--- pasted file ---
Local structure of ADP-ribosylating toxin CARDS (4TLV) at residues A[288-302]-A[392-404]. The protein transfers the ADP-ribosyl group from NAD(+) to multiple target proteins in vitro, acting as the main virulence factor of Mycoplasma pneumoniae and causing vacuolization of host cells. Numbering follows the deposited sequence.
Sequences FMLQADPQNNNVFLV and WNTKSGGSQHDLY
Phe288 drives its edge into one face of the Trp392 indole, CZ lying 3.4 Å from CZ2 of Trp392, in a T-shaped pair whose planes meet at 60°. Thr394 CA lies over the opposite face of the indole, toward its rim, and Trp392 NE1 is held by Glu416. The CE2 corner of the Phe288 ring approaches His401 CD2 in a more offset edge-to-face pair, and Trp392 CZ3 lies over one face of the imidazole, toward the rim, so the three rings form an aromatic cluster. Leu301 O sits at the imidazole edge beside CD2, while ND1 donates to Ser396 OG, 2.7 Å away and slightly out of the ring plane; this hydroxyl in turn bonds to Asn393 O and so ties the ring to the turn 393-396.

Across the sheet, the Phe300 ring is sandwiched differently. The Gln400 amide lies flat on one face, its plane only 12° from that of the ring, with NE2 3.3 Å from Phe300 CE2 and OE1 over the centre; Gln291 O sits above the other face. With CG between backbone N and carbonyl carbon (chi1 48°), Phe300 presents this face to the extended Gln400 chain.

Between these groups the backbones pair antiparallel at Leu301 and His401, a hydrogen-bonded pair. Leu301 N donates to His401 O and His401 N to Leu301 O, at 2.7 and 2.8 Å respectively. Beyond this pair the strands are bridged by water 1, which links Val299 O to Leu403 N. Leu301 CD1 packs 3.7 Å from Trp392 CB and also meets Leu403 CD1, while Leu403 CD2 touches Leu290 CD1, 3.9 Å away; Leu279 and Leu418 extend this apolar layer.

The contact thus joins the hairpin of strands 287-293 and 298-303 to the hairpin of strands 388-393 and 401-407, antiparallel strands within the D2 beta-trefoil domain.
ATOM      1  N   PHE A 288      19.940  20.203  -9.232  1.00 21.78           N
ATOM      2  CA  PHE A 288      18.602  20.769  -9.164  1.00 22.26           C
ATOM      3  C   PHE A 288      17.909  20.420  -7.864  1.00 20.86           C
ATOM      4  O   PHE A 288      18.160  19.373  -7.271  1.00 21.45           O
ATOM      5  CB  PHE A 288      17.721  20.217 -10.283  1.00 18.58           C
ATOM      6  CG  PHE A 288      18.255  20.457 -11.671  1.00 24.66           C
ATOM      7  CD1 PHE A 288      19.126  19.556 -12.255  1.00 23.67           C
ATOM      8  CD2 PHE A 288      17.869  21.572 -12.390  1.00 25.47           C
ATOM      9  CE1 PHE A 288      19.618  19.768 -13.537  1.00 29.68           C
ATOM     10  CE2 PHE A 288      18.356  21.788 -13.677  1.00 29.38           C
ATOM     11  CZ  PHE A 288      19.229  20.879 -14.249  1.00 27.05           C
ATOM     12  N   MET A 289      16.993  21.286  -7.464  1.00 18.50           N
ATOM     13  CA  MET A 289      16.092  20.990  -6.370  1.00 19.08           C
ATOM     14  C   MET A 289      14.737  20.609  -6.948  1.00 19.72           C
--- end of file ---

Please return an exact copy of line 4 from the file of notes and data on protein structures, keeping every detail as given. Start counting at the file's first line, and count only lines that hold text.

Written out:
Across the sheet, the Phe300 ring is sandwiched differently. The Gln400 amide lies flat on one face, its plane only 12° from that of the ring, with NE2 3.3 Å from Phe300 CE2 and OE1 over the centre; Gln291 O sits above the other face. With CG between backbone N and carbonyl carbon (chi1 48°), Phe300 presents this face to the extended Gln400 chain.